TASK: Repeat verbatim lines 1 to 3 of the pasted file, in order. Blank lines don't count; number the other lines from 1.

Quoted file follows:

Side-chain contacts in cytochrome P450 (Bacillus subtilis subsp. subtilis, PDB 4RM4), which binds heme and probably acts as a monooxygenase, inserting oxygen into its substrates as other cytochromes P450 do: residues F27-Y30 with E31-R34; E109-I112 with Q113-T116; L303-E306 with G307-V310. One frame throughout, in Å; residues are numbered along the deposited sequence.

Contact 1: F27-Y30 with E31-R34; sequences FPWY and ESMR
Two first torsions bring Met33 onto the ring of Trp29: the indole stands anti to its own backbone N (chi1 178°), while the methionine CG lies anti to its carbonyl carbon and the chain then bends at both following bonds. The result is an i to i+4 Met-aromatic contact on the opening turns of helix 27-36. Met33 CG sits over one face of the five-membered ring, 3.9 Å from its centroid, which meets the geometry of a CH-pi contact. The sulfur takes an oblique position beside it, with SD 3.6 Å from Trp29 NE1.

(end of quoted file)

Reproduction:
Side-chain contacts in cytochrome P450 (Bacillus subtilis subsp. subtilis, PDB 4RM4), which binds heme and probably acts as a monooxygenase, inserting oxygen into its substrates as other cytochromes P450 do: residues F27-Y30 with E31-R34; E109-I112 with Q113-T116; L303-E306 with G307-V310. One frame throughout, in Å; residues are numbered along the deposited sequence.

Contact 1: F27-Y30 with E31-R34; sequences FPWY and ESMR
Two first torsions bring Met33 onto the ring of Trp29: the indole stands anti to its own backbone N (chi1 178°), while the methionine CG lies anti to its carbonyl carbon and the chain then bends at both following bonds. The result is an i to i+4 Met-aromatic contact on the opening turns of helix 27-36. Met33 CG sits over one face of the five-membered ring, 3.9 Å from its centroid, which meets the geometry of a CH-pi contact. The sulfur takes an oblique position beside it, with SD 3.6 Å from Trp29 NE1.